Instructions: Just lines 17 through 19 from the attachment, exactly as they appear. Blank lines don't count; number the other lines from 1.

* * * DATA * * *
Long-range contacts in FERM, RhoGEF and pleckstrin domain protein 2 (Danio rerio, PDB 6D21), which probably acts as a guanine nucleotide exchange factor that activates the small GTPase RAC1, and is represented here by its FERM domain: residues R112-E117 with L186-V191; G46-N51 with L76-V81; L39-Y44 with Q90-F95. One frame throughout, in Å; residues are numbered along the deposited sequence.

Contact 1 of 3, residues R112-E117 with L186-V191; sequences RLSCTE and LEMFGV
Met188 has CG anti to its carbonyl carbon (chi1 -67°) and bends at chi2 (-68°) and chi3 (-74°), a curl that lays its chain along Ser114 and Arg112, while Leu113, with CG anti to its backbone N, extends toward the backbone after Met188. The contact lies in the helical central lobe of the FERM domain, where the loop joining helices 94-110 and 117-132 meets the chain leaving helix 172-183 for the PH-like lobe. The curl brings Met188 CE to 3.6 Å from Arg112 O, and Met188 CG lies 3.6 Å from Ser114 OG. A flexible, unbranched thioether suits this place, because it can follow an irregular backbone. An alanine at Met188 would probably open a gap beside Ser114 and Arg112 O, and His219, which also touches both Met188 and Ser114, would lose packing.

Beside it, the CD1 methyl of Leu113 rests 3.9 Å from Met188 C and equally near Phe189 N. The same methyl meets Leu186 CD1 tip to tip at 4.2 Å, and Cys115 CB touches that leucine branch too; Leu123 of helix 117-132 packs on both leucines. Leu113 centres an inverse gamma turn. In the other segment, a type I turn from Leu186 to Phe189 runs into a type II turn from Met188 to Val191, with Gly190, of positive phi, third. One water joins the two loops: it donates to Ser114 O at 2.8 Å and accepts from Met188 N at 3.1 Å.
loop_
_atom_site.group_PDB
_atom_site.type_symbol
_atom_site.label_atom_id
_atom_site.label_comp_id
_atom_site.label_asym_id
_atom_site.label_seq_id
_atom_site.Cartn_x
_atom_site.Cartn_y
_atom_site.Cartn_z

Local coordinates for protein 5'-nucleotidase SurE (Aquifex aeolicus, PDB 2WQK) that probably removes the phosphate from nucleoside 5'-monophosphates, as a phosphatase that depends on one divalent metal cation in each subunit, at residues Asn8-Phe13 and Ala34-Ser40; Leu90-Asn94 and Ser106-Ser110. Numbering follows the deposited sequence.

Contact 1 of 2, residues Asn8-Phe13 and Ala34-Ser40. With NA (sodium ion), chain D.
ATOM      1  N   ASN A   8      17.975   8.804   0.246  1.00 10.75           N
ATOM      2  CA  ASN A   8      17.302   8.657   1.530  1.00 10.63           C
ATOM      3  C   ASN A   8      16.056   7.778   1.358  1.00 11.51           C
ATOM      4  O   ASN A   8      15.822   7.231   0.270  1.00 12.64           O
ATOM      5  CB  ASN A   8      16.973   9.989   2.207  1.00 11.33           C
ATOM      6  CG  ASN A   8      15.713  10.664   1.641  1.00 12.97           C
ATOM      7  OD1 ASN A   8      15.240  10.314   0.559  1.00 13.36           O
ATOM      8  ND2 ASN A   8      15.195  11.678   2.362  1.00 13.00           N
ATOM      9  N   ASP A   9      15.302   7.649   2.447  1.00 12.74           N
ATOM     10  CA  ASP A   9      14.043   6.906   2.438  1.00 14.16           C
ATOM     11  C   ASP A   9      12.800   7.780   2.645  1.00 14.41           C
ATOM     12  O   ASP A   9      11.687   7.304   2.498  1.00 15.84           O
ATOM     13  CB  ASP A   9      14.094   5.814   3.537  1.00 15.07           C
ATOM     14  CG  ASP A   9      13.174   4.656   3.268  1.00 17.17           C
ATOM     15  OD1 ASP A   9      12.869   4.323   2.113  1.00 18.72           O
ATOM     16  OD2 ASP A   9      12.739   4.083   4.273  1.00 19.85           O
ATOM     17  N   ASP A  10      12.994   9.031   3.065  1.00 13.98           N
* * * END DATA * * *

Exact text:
ATOM      1  N   ASN A   8      17.975   8.804   0.246  1.00 10.75           N
ATOM      2  CA  ASN A   8      17.302   8.657   1.530  1.00 10.63           C
ATOM      3  C   ASN A   8      16.056   7.778   1.358  1.00 11.51           C